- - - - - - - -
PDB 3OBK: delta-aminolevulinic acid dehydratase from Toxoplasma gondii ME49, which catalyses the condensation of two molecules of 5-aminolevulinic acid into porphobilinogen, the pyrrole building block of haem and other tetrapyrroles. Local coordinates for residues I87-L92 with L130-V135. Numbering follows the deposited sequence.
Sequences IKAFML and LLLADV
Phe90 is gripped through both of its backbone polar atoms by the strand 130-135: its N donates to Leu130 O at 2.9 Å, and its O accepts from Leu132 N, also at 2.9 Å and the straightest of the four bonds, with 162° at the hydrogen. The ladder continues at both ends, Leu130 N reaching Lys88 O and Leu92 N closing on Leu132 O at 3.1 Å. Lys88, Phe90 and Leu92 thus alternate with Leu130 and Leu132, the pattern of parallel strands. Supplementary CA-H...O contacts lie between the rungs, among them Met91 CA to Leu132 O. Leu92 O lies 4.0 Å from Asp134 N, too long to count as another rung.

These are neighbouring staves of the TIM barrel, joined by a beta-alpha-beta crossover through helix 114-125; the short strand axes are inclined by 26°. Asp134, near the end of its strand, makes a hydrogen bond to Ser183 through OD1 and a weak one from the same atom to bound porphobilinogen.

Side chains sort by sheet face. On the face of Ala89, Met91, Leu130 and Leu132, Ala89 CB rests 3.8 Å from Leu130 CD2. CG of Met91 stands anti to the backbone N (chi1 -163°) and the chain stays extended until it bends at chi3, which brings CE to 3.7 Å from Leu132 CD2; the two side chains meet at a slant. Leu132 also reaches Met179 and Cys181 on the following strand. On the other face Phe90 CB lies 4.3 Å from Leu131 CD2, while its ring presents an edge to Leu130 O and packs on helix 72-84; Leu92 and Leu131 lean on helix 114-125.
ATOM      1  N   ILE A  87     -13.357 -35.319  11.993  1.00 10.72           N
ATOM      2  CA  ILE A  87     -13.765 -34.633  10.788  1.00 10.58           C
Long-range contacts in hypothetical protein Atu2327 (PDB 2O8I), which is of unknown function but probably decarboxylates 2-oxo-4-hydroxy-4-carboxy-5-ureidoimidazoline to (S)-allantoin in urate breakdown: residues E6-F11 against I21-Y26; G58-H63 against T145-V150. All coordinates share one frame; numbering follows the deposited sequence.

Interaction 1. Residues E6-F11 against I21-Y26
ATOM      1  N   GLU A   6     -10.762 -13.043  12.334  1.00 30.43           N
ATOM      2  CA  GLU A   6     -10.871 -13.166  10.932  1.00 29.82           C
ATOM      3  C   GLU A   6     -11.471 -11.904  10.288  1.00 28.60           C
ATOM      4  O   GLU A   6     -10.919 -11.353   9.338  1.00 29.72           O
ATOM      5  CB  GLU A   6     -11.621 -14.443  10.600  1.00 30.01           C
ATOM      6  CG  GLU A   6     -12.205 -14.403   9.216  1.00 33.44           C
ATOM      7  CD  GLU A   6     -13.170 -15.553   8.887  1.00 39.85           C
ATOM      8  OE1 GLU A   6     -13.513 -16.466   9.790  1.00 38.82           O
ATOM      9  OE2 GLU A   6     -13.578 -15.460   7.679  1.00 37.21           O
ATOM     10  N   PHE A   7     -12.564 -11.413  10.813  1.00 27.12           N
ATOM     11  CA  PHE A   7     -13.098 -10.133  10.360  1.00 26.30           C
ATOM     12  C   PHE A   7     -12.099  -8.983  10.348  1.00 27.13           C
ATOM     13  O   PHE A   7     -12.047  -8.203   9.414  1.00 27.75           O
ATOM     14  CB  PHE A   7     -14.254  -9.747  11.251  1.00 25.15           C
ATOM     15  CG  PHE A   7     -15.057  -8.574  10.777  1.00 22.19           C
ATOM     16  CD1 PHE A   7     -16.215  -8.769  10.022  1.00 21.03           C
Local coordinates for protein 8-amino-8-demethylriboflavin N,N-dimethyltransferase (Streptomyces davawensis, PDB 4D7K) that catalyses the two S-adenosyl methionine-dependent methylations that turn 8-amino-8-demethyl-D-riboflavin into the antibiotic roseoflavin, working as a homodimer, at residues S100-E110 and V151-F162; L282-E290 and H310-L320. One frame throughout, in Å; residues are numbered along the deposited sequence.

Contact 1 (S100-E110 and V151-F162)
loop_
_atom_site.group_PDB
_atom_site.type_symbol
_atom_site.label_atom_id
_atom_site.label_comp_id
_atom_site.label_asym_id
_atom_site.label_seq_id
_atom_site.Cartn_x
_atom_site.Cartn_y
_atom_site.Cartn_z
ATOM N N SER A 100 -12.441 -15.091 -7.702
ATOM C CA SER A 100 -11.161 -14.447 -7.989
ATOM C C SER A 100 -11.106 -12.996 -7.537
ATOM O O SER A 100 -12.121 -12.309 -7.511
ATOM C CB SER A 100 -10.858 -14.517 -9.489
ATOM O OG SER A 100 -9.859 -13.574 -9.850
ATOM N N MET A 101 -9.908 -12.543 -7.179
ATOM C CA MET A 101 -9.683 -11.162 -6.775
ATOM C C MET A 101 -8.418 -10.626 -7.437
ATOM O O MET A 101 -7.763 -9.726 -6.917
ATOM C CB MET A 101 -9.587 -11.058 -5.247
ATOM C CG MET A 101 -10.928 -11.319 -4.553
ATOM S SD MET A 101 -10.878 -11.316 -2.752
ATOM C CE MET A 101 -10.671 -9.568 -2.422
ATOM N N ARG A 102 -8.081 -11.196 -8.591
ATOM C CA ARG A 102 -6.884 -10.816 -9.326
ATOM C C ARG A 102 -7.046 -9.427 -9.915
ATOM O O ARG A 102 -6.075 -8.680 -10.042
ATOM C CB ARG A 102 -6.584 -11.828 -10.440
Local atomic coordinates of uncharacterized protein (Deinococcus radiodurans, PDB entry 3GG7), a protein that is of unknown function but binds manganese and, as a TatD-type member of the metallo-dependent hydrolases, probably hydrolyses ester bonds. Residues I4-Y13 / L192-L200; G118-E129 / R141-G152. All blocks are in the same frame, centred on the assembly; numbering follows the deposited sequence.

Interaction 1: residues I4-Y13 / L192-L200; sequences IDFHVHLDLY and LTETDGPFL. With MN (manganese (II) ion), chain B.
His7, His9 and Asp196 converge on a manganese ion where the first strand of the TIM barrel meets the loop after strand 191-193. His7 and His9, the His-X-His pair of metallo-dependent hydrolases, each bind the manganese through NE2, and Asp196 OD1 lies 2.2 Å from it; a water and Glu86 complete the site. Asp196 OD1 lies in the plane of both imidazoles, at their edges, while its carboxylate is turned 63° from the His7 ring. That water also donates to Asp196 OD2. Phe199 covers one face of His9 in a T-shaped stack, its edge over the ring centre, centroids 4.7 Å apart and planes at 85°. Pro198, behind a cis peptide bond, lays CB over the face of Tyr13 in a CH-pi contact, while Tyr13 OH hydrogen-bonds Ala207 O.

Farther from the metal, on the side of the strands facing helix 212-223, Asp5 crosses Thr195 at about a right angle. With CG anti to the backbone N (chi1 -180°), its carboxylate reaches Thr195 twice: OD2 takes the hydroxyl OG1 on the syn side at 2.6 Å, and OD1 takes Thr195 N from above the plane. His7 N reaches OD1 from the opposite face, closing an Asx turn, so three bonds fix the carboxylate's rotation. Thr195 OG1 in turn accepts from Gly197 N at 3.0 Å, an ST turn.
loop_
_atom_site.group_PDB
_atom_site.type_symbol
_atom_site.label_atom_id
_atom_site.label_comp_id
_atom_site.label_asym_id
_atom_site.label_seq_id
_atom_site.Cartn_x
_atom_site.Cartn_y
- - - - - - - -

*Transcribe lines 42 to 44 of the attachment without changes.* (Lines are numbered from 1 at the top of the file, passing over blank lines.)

ATOM C CB SER A 100 -10.858 -14.517 -9.489
ATOM O OG SER A 100 -9.859 -13.574 -9.850
ATOM N N MET A 101 -9.908 -12.543 -7.179